Recent rains are no reason to forget about smart irrigation

“Smart” Irrigation controllers get smarter

Man kneeling in front of smart irrigation controller test station

Charles Swanson, Texas A&M AgriLife Extension Service irrigation specialist, checks the setups of the many smart irrigation controllers at a College Station test site. (Texas A&M AgriLife Extension Service photo)

Writer: Robert Burns, 903-312-3199,

COLLEGE STATION – Just because you received rain in July there’s no excuse for being dumb about watering your lawn, according to a Texas A&M AgriLife Extension Service expert.

July in Texas is usually one of the cruelest months when it comes to rain, but this July was unseasonably wet, said Charles Swanson, AgriLife Extension irrigation specialist, College Station.

Despite the rain greening up lawns and landscapes, and replenishing lakes and reservoirs, most of Texas still remains under drought conditions, and staying smart about home irrigation remains a good idea, both financially and environmentally, Swanson said.

And Swanson and his colleague, Dr. Guy Fipps, AgriLife Extension irrigation engineer, College Station, have just the prescription for smart irrigation: electronically “smart” irrigation controllers.

Smart controllers — also referred to as evapotranspiration or ET controllers — use weather data to calculate and automatically apply the right amount of water needed by landscape plants, Swanson said.

Studies have shown, Swanson said, that homeowners typically over water their lawns by 20 to 50 percent. Not only is this wasteful of a limited natural resource, it’s often not good for the lawn. By taking into account such factors as humidity, rainfall, heat and solar radiation, smart controllers turn on irrigation systems for the correct amount of time to apply only what the home landscape needs. Some controllers can also take into account the particular kind of turf or other landscape plants.

Conventional irrigation controllers are simply timed, and rely on the user to determine how much and how often to irrigate, often resulting in applying excessive amounts, Swanson said.

“We have learned a lot about ET controllers over the last five years,” he said. “We began our first year of evaluation with five products that were readily available in Texas. In 2012 we tested nine controllers, with an additional 10th controller being added to our 2013 evaluation. Word spread with each year’s report across the country, and additional manufacturers started contacting us, wanting to be included.”

Current manufacturers participating in the study are Hunter, Rainbird, Weatherset, Toro, Irritrol, Weathermatic, ET Water and Irrisoft, Swanson said.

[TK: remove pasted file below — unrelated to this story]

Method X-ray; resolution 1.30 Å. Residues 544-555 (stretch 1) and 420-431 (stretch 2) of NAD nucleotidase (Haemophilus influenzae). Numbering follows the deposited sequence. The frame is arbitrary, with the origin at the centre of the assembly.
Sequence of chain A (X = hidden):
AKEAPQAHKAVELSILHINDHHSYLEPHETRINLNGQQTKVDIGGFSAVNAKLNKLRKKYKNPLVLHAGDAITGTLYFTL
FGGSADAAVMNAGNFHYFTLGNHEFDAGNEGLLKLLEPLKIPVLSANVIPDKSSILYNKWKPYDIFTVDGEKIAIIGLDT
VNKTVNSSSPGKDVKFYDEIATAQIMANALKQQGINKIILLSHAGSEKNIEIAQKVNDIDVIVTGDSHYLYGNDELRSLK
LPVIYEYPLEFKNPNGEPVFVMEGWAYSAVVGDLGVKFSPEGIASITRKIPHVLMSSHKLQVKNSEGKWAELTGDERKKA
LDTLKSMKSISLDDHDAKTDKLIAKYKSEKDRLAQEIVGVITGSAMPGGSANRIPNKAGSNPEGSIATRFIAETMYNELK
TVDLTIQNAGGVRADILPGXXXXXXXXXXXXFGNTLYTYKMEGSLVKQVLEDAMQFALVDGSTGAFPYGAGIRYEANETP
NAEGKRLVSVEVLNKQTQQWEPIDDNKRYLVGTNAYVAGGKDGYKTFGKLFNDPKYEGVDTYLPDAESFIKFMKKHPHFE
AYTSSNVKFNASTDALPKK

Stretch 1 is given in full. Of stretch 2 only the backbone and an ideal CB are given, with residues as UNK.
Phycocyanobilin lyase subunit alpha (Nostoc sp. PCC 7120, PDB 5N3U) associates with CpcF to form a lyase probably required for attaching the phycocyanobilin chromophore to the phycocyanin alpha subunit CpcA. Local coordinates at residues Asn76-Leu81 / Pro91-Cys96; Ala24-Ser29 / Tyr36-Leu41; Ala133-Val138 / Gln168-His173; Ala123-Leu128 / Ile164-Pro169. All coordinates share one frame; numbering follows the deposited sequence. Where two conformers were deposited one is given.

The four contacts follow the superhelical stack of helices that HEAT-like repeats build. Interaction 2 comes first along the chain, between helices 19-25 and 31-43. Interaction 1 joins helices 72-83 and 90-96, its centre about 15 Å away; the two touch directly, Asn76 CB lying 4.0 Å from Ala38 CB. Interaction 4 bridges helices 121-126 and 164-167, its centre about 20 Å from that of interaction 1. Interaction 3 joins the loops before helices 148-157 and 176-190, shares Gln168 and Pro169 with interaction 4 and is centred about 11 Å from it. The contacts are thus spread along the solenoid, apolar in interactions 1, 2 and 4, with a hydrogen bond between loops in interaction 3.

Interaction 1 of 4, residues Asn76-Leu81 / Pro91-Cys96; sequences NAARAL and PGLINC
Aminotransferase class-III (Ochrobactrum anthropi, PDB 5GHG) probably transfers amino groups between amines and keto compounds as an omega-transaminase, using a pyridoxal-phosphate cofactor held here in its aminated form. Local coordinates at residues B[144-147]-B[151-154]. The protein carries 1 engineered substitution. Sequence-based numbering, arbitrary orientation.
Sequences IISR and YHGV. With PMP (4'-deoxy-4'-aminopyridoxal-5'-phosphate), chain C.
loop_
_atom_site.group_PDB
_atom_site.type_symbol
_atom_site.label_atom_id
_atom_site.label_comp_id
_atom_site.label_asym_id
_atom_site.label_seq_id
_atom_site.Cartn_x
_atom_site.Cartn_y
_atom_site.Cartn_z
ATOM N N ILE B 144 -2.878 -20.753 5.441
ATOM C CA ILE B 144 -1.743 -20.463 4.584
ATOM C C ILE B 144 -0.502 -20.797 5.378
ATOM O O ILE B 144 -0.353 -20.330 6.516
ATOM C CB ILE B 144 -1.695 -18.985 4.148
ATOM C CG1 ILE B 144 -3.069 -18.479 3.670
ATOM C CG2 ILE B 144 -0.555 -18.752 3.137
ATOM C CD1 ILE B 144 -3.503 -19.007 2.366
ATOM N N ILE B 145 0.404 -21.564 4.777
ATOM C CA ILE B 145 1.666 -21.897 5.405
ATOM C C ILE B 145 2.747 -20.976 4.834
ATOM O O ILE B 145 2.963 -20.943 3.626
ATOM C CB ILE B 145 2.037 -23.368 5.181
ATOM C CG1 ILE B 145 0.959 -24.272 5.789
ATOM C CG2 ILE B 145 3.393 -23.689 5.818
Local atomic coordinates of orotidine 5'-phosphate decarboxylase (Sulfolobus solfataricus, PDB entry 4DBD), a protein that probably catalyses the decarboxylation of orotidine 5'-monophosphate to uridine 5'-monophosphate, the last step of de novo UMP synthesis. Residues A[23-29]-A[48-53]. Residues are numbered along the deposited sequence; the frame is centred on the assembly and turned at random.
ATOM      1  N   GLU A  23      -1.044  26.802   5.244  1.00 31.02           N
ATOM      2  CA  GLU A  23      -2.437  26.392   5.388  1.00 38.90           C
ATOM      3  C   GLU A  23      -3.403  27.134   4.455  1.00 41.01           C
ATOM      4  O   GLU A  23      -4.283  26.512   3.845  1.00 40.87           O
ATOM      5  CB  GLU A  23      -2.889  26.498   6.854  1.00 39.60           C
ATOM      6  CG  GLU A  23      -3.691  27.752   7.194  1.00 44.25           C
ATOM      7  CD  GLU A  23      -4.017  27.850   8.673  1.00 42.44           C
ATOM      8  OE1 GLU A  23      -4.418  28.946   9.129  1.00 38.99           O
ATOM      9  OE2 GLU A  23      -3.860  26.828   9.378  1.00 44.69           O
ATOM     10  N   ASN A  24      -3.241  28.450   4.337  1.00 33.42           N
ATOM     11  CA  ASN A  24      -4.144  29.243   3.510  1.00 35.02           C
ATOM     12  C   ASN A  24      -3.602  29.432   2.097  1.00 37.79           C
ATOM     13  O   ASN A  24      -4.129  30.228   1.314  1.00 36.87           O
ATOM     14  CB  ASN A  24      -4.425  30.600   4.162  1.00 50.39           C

Swanson also noted that the performance of smart controllers has improved a great deal since he and Fipps started testing them in 2006 as part of a user survey in San Antonio.

Early models often applied too much water or, during a drought, not enough. But manufacturers listened, and have been making regular upgrades to controller programming and sensors.

“This past year’s results are really exciting because we had our first controller pass during the summer period,” Swanson said. “The testing period was divided into summer and fall evaluation periods. For controllers to pass the AgriLife test, they must be within 20 percent of the irrigation recommendations of the TexasET Network for all evaluation periods.”

The TexasET Network displays weather information such as current and average evapotranspiration data, and provides irrigation watering recommendations for numerous locations around the state. The network’s website is at .

“This year we had no controller inadequacies as the majority of controllers were able to supply adequate amounts,” Swanson said. “However we continue to see some controllers have tendencies to over irrigate or apply excessive amounts.”

There are two main reasons for controllers failing: improper data acquisition or insufficient accounting for rainfall, according to Swanson.

“Some controllers actually have their own weather sensors to calculate evapotranspiration onsite,” he said. “Others use a pager to collect weather data from a local public weather station, such as at an airport or research facility.”

Generally, in the AgriLife Extension tests, the sensor-equipped smart controllers were more reliable than the pager-based controllers, Swanson said. But there was a wide range of performance among the sensor-based controllers too.

Swanson and Fipps said they are not ready to make specific product recommendations at this time. However, the U.S. EPA has listed eight manufacturers and 125 models of controllers that have passed their tests and been given the agency’s “WaterSense” label. That list may be found online at .

Swanson said to take the WaterSense list — which is basically “pass/fail” — with a grain of salt.

“The worst performing controller in our tests has a WaterSense label, while our best performing controller to date is not even listed,” he said.

All five years of the AgriLife Extension test data may be found at .

He and Fipps will complete the sixth year of tests this winter, he said.


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